You’ll discover more about Corey Rosen Schwartz and her books plus Twinderella activities to download on her website.

To learn more about Deborah Marcero, her books, and her art, visit her website.

Twinderella Giveaway

I’m excited to be teaming with Corey Rosen Schwartz in a Twitter giveaway of 

  • One (1) signed copy of Twinderella, A Fractioned Fairy Tale 

To enter Follow me @CelebratePicBks on Twitter and Retweet a giveaway tweet.

This giveaway is open from August 3 through August 9 and ends at 8:00 p.m. EST.

A winner will be chosen on August 10.

Prizing provided by Corey Rosen Schwartz

Giveaway open to U.S. addresses only. | No Giveaway Accounts.

National Twins Day Activity

celebrate-picture-books-picture-book-review-twins-match-up-puzzle

Reunite the Twins Match-Up Puzzle

 

Each of these kids has a twin, but they’ve gotten separated. Can you help them find each other again in this printable puzzle?

Reunite the Twins Match-Up Puzzle

celebrate-picture-books-picture-book-review-twinderella-cover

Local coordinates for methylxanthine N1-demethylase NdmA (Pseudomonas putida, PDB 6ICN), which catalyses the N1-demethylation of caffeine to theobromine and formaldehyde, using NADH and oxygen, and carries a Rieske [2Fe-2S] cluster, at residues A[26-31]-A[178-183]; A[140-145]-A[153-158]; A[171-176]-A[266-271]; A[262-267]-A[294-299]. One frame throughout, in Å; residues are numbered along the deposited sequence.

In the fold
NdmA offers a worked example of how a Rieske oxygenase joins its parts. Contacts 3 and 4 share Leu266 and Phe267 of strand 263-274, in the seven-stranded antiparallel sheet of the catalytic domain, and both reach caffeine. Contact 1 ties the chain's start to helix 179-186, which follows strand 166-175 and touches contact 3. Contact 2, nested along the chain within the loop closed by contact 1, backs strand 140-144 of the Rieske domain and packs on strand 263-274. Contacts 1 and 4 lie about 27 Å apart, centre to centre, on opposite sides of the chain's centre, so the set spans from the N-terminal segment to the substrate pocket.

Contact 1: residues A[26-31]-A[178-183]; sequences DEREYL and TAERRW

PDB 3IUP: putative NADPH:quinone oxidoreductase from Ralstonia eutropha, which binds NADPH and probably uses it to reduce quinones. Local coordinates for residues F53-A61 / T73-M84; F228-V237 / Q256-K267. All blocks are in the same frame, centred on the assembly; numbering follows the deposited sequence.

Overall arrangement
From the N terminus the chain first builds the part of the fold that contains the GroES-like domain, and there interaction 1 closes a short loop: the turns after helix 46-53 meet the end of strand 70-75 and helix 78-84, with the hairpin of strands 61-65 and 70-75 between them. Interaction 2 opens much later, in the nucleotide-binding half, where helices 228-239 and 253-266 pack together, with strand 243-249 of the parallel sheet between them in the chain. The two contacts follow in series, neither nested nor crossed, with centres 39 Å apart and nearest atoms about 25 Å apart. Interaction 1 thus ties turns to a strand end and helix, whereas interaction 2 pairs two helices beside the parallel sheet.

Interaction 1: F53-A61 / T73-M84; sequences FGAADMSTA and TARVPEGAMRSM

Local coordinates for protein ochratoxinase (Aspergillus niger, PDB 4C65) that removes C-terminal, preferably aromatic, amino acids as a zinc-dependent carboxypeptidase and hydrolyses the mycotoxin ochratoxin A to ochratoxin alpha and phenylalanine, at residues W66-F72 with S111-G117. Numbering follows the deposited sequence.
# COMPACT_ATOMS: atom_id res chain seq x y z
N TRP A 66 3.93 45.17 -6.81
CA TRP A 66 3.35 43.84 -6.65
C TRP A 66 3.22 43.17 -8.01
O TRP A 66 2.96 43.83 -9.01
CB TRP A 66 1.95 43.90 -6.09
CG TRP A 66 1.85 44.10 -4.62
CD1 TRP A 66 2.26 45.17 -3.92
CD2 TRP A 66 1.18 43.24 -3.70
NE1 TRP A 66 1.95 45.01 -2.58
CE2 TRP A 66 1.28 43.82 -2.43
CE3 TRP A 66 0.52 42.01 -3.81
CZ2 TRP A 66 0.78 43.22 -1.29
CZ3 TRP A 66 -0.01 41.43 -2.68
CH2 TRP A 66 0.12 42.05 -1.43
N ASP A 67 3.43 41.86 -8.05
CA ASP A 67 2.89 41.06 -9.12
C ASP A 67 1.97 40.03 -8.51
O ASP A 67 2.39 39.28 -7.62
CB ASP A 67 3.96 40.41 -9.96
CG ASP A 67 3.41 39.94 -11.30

You can find Twinderella, A Fractioned Fairy Tale at these booksellers

Amazon | Barnes & Noble | Books-a-Million | IndieBound

Picture Book Review

July 8 – Math 2.0 Day

celebrate-picture-books-picture-book-review-a-million-dots-cover

About the Holiday

Today’s holiday celebrates the merging of math and technology together as the foundation of most of the things we use every day, such as computers, phones, tablets and other electronics. Math and technology are also employed by architects, scientists, researchers, and manufacturers. Math 2.0 Day was established to bring together mathematicians, programmers, engineers, educators, and managers to raise awareness of the importance of math literacy at all levels of education.

A Million Dots

By Sven Völker

 

With one green dot (and one brown rectangle) you can make a tree. Add one plus one and you can make two trees. Two plus two? Well, four trees might get a little boring. Why not put two apples on each tree? Then four people can enjoy a snack. In the autumn, those apples fall. There are four plus four dots on the ground—how many does that make? Eight!

celebrate-picture-books-picture-book-review-a-million-dots-four